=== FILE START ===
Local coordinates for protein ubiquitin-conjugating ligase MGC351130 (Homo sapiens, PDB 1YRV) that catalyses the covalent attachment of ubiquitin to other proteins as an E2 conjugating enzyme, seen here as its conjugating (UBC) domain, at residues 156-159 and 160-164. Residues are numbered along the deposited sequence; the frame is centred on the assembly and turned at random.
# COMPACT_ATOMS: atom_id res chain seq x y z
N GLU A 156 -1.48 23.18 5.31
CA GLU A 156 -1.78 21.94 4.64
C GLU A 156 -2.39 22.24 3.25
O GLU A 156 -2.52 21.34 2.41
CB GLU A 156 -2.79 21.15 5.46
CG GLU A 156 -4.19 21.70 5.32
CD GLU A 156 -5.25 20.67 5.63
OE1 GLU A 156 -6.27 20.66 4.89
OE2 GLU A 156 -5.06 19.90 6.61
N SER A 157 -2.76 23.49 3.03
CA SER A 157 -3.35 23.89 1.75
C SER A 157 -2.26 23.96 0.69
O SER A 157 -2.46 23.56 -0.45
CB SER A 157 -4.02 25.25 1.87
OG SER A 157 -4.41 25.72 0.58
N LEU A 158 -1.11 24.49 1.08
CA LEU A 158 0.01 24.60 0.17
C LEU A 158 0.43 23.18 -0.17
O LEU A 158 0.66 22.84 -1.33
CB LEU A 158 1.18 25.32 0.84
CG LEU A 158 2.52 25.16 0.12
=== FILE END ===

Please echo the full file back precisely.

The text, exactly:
Local coordinates for protein ubiquitin-conjugating ligase MGC351130 (Homo sapiens, PDB 1YRV) that catalyses the covalent attachment of ubiquitin to other proteins as an E2 conjugating enzyme, seen here as its conjugating (UBC) domain, at residues 156-159 and 160-164. Residues are numbered along the deposited sequence; the frame is centred on the assembly and turned at random.
# COMPACT_ATOMS: atom_id res chain seq x y z
N GLU A 156 -1.48 23.18 5.31
CA GLU A 156 -1.78 21.94 4.64
C GLU A 156 -2.39 22.24 3.25
O GLU A 156 -2.52 21.34 2.41
CB GLU A 156 -2.79 21.15 5.46
CG GLU A 156 -4.19 21.70 5.32
CD GLU A 156 -5.25 20.67 5.63
OE1 GLU A 156 -6.27 20.66 4.89
OE2 GLU A 156 -5.06 19.90 6.61
N SER A 157 -2.76 23.49 3.03
CA SER A 157 -3.35 23.89 1.75
C SER A 157 -2.26 23.96 0.69
O SER A 157 -2.46 23.56 -0.45
CB SER A 157 -4.02 25.25 1.87
OG SER A 157 -4.41 25.72 0.58
N LEU A 158 -1.11 24.49 1.08
CA LEU A 158 0.01 24.60 0.17
C LEU A 158 0.43 23.18 -0.17
O LEU A 158 0.66 22.84 -1.33
CB LEU A 158 1.18 25.32 0.84
CG LEU A 158 2.52 25.16 0.12